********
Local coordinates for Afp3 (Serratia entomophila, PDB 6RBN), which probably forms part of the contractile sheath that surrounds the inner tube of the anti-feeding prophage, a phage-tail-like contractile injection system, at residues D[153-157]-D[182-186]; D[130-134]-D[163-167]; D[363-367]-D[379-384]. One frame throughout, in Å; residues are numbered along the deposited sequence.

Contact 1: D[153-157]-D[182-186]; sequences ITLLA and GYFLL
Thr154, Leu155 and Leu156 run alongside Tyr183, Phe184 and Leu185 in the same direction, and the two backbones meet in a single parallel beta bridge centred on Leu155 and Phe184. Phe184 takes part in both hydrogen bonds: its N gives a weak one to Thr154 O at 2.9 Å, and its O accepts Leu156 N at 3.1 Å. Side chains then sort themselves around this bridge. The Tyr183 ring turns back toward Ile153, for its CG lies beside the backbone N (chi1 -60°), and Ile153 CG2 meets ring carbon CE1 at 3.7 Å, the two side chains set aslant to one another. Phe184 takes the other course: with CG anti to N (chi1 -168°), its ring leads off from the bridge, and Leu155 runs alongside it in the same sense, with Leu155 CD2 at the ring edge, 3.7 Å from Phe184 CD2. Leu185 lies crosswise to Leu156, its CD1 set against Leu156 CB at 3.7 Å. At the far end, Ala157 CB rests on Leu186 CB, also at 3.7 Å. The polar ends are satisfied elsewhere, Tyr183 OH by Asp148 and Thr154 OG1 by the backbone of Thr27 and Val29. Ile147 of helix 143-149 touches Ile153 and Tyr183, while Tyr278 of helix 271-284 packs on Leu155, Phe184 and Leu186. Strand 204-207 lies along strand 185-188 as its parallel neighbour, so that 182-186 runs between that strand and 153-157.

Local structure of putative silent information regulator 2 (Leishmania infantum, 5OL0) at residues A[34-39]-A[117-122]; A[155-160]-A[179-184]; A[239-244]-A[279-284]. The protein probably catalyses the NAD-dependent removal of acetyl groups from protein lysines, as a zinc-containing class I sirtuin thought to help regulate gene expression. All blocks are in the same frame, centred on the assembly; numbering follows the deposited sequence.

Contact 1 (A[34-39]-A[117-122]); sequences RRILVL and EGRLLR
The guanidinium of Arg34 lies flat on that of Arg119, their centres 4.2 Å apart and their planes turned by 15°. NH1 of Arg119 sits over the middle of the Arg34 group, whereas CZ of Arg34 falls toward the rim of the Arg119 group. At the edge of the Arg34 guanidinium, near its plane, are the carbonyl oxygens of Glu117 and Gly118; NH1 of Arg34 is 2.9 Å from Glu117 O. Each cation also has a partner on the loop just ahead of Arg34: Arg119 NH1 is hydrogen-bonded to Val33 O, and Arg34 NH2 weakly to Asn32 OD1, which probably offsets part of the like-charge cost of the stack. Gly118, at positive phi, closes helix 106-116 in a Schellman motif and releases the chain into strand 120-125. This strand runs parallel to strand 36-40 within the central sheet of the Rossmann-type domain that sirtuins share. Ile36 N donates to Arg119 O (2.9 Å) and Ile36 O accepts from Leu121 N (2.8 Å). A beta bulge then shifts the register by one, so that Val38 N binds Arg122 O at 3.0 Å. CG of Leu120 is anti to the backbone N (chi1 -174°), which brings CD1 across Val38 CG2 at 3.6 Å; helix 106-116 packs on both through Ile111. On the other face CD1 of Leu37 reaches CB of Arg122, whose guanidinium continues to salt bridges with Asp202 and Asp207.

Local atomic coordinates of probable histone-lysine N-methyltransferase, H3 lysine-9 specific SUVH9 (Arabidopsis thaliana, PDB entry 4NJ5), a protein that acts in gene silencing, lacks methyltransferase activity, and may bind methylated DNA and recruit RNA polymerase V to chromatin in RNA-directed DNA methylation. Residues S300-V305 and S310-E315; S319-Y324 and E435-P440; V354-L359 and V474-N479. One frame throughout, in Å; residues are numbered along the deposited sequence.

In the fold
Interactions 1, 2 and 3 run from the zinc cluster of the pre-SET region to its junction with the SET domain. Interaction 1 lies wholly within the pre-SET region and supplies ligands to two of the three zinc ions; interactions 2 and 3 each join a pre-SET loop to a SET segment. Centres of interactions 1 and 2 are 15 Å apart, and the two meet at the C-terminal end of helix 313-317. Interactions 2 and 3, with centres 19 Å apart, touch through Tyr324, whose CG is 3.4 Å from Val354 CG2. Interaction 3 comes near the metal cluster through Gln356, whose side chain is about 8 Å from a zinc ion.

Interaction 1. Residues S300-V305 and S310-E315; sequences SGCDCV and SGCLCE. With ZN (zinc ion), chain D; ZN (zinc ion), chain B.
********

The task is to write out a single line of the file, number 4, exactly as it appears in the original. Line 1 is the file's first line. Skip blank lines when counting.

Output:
Local structure of putative silent information regulator 2 (Leishmania infantum, 5OL0) at residues A[34-39]-A[117-122]; A[155-160]-A[179-184]; A[239-244]-A[279-284]. The protein probably catalyses the NAD-dependent removal of acetyl groups from protein lysines, as a zinc-containing class I sirtuin thought to help regulate gene expression. All blocks are in the same frame, centred on the assembly; numbering follows the deposited sequence.